Not sure what the problem might be. DCF is a file naming standard for digital cameras, so perhaps the TV expects file names that follow that format (e.g. a top level directory named DCIM, with a subdirectory consisting of a three digit number followed by five letters, with file names following a similar number/letter scheme; Wikipedia has a pretty good explanation of this). So if you're changing the directory and/or file names and structure, the TV probably won't be happy.
Photoshop does preserve EXIF data, but nothing in that should affect the ability to display the image itself.
Photoshop CS5 and CS6 follow the EXIF standard for JPEG files, and preserves EXIF metadata.
But many devices only display JPEGs that are very, very similar to those created by the device (not implementing the full standard).
This is most likely an issue with Panasonic's implementation of JPEG.
Try this possible workaround:
1.— Take your original file (before any edits) and duplicate it.
2.— Work on the duplicate (exact clone) only. Do all your Photoshop edits to your heart's content. (Optional step: save the file, but don't close it so you don't compress the JPEG and deteriorate its quality.) Do a select all (Command+A on the Mac, Control+A on Windows) to select the entire pixel content of the duplicate, and COPY that. Now you have your edited image on your clipboard.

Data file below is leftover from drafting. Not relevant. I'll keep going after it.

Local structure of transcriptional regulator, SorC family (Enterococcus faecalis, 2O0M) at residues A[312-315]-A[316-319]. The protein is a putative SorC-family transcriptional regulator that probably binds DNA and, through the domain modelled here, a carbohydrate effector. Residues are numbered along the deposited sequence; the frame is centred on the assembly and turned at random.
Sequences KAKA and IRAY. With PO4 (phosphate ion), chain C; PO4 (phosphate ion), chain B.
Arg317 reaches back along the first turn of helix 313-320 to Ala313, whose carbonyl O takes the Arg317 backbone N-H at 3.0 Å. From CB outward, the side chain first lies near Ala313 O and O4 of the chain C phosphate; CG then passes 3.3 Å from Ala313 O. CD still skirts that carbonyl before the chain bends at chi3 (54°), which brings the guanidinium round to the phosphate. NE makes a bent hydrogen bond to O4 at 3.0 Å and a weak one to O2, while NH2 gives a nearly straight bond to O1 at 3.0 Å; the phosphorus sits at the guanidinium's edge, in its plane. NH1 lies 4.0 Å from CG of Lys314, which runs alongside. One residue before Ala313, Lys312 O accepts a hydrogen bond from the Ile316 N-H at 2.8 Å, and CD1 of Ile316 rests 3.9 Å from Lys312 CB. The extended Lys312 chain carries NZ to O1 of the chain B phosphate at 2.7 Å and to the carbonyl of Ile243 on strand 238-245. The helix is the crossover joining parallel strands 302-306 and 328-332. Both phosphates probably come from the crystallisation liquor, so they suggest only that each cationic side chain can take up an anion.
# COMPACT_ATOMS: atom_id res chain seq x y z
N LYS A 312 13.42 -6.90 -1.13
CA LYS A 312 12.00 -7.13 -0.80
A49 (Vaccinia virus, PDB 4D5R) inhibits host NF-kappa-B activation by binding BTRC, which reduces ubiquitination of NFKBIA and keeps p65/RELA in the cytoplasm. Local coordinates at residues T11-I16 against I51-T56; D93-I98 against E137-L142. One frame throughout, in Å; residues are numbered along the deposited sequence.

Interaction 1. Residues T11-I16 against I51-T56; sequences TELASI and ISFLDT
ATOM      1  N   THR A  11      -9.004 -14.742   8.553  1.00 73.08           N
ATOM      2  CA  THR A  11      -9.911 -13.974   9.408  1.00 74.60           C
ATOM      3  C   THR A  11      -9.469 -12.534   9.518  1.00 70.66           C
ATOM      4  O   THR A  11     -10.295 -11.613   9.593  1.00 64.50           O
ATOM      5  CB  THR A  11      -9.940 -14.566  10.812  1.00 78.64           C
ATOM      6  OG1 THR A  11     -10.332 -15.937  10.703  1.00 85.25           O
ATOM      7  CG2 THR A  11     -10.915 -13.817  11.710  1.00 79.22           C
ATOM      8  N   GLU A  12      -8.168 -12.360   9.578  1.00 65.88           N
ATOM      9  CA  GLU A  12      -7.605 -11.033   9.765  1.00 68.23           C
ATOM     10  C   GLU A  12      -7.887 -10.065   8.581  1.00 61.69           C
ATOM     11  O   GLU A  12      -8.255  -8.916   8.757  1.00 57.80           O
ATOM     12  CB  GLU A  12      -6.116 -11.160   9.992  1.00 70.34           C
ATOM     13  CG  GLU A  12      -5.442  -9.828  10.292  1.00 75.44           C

3.— Open the original file, and do a select all on it, but don't copy that! Instead, DELETE all the pixel content of the original. Now you have a blank image with only the metadata of the original.
4.— Paste the contents of your clipboard (the pixels of the edited clone) into the blank original. Save.
With any luck, you'll have the edited pixels with the metadata of the original.
It should work, but there are no guarantees.